April Danann

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Is Worry Strangling Our Creative Force? 

 

I have been having conversations with people and doing some thinking about the concept of worry. It is a strange one….how did all of this worry come about and why do we do it? When did we start (the human race) worrying about our lives?

Has it always been like this?

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There are a few ways to look at this habit in fact…one is that it’s only a mind thing. I mean, can you imagine your body being worried about something? Or for that matter, what about an animal spending time fretting….

From what I can see and understand, most other living beings just get on with asking, planning, creating or finding ways and means to get their needs met. In other words, they stay active and persistent (anyone have a puppy? LOL).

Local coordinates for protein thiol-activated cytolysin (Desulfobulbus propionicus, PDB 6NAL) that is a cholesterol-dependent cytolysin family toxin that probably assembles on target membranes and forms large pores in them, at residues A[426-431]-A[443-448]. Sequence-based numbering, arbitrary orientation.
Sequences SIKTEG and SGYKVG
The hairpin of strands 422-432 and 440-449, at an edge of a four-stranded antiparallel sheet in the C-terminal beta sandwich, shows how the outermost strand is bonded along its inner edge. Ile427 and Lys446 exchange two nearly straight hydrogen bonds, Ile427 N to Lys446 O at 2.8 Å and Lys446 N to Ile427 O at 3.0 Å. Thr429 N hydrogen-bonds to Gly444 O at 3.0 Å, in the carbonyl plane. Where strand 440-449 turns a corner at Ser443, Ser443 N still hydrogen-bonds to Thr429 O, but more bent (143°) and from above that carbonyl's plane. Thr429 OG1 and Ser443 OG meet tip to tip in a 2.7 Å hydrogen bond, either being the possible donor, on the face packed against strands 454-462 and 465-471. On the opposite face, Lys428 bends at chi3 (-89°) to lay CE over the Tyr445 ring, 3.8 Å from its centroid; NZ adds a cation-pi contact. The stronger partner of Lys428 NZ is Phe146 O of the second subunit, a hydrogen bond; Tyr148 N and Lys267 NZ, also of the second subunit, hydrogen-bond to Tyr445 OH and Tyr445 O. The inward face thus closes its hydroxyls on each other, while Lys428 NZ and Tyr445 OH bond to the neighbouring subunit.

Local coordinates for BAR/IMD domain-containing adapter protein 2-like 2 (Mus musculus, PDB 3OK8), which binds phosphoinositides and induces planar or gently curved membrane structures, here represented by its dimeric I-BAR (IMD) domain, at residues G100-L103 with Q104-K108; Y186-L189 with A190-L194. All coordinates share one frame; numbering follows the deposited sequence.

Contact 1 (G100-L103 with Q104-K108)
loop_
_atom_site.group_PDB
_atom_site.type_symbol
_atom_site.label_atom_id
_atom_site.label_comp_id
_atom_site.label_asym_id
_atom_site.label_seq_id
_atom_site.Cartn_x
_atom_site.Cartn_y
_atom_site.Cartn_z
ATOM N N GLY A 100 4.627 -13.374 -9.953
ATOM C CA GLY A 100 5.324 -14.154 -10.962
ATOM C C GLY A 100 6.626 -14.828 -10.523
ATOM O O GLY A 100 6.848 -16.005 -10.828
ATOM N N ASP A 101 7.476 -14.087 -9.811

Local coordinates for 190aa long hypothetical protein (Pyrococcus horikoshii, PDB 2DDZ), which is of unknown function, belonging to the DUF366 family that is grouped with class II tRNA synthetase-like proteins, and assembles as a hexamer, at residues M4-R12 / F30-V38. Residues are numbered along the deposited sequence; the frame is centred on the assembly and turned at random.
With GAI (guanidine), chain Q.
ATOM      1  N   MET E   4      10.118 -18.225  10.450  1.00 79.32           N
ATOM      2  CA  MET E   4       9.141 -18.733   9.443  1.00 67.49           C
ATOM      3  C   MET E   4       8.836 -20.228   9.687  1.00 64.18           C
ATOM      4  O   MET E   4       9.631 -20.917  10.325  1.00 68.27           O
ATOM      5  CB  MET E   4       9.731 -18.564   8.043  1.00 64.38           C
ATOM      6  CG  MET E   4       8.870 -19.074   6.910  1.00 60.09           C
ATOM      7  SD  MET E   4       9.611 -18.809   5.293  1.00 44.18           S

But, then there’s us…the top of the food chain and what do we spend most of our time worried about? Perhaps for a good many people it’s about food – what will we eat, how will we afford to buy our food and then the ultimate – how will that food affect us (weight gain, health, energy etc.).

It’s quite a cycle we have set up here! Worry until we have the food or the means to acquire it, then, worry about eating it, cooking it, preparing it, serving it, sharing it, wearing it – and how to get more of it. 

And then lets look at this word – what does worry actually mean and where does this word come from? According to Websters', worry means to torment oneself and to suffer from disturbing thoughts….it’s original meaning was 'to strangle'.

Hmmm…look at these descriptive words – we torment and cause suffering to ourselves when we worry. Not only that, we are strangling our creative force when we spend our energy (resources) worrying.

The big question here is how to stop? And of course, what to do about these things that are sitting on our minds…perhaps the first step is to recognize why, when and how we worry.

Then, to begin the process of breaking this pattern….take action. Each time we find ourselves fretting over something, do anything constructive (exercise, laugh, write, sip water, go outside, talk to someone) that lifts us up and out of this debilitating habit. 

April

Originally published on The Pagan Diet blog.